That is enough rambling for today, I am now going to get back to monster converting.


Navigator RPG & Pilot

I have been away for far too long, and there multiple reasons for that, but my own tardiness aside, what I want to write about today has its origins back in 2014.

When I started this blog, someone was asking where was all the playable material online. There were no free adventures or anything for someone running an RM game that was short of time to grab and run.

I also honestly believed that RMu was about to be released. I think we were all given that impression.

Five years later and there was still no sign of RMu, but we were told that there was definitely no plans for an SMu, or Space Master Unified.

I was pretty frustrated, as were many of us, and as I prefer SF to fantasy, that was a real pity.

My reaction was to ‘do a Rolemaster’. The origin story for Rolemaster is one of taking D&D and converting it to the D100 system that we all know and love. These days there are plenty of D&D retro-clones built off of the D&D System Reference Document and the Open Game License [OGL].

Some of these retro-clones step outside of the fantasy genre and one of them, White Star was a FS version of D&D that borrowed heavily from Star Wars and Dr Who, and countless other classic TV and movies, you got Jedi, Cybermen and countless others. All of that was under the OGL and free to hack however you wanted as long as credit was given.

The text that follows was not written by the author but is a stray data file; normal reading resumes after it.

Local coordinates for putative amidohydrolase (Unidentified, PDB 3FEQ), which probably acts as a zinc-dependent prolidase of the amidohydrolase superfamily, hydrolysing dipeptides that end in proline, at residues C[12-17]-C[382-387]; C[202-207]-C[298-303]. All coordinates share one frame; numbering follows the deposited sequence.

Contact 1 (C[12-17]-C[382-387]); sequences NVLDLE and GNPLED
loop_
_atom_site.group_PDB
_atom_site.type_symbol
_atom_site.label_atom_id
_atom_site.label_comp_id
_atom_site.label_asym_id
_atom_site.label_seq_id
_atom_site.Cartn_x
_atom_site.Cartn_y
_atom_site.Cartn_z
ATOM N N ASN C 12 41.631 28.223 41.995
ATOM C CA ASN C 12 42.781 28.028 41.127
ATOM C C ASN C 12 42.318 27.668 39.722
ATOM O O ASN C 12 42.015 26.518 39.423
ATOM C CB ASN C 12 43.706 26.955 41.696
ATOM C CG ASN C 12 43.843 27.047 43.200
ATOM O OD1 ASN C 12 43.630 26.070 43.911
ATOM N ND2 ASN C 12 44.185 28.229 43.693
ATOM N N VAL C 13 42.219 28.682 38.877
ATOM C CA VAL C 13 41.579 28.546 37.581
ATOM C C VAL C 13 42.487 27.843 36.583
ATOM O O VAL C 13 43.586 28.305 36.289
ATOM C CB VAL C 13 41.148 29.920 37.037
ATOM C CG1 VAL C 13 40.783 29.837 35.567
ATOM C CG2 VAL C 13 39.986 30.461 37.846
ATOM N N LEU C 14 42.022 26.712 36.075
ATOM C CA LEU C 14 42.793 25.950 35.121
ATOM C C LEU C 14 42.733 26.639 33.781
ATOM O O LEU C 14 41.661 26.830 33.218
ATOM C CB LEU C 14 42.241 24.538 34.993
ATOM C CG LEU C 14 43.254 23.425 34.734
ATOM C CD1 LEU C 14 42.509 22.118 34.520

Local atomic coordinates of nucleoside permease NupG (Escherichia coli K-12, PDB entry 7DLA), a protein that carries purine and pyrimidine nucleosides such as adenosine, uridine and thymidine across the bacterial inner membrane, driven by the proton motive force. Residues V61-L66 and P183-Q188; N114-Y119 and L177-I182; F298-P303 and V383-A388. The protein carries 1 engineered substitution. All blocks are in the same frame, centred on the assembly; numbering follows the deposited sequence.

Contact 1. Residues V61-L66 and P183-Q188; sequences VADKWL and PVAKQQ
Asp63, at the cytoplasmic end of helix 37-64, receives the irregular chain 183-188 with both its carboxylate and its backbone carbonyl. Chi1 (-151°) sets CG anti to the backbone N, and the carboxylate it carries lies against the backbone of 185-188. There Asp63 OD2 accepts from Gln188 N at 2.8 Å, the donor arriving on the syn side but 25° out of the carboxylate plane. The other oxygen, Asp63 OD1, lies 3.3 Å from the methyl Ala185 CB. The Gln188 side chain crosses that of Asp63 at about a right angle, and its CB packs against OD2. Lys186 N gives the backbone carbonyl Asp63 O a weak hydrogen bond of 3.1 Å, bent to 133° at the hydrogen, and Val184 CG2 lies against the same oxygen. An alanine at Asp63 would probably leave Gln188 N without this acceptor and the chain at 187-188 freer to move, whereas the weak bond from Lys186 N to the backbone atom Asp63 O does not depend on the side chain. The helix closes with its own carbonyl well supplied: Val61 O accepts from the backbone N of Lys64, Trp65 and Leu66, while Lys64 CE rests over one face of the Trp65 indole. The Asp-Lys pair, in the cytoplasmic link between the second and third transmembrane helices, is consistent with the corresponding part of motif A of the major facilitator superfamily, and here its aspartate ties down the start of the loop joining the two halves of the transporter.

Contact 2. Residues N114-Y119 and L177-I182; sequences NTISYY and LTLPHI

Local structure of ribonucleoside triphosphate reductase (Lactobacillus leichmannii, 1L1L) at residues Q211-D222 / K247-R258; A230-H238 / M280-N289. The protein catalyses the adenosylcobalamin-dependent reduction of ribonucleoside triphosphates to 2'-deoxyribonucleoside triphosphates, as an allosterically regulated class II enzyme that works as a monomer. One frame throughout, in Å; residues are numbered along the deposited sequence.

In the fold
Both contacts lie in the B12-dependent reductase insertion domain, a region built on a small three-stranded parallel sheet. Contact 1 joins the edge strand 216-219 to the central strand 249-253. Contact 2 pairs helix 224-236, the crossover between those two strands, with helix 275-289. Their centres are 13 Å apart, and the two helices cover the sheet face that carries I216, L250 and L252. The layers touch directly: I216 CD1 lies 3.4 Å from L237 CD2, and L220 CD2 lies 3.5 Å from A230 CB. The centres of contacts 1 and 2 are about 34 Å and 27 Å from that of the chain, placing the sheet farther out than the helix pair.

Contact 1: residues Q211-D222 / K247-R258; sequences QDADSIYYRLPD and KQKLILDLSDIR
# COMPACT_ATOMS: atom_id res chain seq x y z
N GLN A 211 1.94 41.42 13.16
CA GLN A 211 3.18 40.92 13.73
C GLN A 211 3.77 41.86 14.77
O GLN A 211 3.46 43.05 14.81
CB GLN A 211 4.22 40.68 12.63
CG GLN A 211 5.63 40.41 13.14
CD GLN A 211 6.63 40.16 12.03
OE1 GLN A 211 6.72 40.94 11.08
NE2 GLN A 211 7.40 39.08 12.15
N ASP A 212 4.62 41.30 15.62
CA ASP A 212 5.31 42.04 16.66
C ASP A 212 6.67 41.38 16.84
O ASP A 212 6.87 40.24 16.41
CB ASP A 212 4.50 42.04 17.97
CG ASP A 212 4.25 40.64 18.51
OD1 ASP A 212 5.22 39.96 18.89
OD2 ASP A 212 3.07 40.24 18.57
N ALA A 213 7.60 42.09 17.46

I wrote a bit of software that could make critical tables for me, and a formula to turn D&D damage dice into RM-esque attack tables, and I was 90% of the way there.

D&D had discrete spells whereas RM had spell lists, but I was a fan of HARP style spells with scaling. So I turned D&D spells into the bastard children of HARP but where D&D used per level as a common scaling device, I started using per rank or scaling. I compressed related spells (think cure light wounds, cure serious wounds and so on) into single spells but with scaling, etc.

There were some cool ideas in RMu, such as Combat Expertise, all potentials being 101, and the Vocational skill and some cool suggestions that seemed to fall on deaf ears, like stat bonuses of (Stat-50)/3.

All in all I kept what I liked about RM2/RMC. I adopted what I liked from RMu, and I imported stuff that I liked from elsewhere. The result was Navigator RPG.